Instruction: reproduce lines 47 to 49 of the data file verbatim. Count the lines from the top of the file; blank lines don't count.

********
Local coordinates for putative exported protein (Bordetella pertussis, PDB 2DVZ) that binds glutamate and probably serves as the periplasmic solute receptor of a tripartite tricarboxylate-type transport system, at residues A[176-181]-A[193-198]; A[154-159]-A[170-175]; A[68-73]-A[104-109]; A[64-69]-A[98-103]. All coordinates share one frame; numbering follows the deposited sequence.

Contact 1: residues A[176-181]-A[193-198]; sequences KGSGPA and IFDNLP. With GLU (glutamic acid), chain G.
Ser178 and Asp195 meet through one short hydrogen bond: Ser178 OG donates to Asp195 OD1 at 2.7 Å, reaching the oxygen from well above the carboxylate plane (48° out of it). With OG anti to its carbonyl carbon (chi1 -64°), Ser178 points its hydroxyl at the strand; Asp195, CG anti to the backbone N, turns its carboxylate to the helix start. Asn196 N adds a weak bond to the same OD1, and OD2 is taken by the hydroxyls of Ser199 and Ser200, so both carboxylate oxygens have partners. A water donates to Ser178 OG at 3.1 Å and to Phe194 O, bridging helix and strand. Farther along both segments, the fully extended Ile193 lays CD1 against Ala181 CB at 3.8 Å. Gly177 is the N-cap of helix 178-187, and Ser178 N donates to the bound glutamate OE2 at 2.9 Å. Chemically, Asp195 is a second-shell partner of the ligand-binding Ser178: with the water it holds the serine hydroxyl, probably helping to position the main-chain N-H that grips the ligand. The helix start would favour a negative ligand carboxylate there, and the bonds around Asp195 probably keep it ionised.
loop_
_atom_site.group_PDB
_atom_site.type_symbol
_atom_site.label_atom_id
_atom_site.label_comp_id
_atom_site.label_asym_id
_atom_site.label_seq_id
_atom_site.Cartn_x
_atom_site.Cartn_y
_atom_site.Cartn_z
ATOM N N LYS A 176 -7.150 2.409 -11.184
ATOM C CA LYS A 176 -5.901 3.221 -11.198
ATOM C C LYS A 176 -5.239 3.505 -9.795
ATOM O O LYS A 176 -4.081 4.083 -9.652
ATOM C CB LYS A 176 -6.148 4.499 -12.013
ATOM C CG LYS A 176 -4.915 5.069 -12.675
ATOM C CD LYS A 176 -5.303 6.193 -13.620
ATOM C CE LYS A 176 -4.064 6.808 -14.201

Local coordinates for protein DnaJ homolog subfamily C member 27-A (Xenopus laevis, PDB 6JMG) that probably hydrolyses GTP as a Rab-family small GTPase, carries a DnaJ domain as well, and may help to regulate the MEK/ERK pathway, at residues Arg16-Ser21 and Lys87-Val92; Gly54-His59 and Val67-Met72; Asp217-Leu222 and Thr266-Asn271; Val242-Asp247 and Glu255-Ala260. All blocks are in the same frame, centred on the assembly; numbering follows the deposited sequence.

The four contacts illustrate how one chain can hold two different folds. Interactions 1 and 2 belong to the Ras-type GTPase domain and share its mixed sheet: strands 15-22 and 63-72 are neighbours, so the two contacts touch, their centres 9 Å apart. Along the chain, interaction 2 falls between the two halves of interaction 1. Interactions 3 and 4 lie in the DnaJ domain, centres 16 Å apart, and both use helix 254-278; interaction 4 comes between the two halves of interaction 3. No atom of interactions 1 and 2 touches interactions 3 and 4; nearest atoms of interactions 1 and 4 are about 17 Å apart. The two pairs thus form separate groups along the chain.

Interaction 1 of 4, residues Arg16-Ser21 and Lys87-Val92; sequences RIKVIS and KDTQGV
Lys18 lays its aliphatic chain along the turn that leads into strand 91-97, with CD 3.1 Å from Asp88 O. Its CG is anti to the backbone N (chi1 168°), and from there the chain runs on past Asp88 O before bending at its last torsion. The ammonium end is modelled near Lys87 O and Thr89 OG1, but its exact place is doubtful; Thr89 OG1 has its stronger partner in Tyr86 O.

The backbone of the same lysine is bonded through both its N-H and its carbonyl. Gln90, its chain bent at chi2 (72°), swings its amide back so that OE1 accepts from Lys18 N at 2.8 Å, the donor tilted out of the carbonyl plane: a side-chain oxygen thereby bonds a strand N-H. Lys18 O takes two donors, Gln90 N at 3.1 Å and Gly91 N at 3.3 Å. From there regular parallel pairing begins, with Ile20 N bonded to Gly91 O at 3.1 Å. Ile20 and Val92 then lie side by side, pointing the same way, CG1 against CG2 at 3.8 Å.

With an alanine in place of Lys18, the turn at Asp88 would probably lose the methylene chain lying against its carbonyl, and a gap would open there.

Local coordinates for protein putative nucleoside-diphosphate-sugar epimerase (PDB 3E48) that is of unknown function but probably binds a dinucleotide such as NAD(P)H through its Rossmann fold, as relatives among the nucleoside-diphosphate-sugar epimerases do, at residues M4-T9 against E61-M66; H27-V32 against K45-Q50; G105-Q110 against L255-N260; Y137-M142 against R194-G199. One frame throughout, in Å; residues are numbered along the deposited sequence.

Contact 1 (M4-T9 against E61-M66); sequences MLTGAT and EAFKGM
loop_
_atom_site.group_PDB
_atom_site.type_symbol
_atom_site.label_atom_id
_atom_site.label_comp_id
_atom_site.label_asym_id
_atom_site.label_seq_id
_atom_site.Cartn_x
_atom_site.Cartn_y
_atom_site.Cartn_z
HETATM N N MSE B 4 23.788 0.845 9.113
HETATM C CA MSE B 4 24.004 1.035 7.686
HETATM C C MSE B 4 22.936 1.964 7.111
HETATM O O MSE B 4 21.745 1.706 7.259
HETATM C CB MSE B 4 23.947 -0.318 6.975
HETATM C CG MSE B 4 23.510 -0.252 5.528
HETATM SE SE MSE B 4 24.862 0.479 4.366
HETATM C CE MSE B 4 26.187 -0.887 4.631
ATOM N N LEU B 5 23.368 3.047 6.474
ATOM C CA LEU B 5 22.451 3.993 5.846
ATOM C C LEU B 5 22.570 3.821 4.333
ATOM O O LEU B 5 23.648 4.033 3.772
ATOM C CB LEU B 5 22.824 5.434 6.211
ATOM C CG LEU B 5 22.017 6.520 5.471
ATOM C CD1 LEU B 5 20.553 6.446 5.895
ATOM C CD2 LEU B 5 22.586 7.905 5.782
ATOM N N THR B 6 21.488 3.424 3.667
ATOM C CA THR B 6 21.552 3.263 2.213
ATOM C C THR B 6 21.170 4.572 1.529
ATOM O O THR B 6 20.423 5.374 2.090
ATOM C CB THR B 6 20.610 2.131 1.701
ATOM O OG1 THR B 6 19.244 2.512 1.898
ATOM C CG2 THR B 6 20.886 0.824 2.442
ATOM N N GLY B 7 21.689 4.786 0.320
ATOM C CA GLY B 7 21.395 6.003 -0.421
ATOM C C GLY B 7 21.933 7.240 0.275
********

HETATM C CE MSE B 4 26.187 -0.887 4.631
ATOM N N LEU B 5 23.368 3.047 6.474
ATOM C CA LEU B 5 22.451 3.993 5.846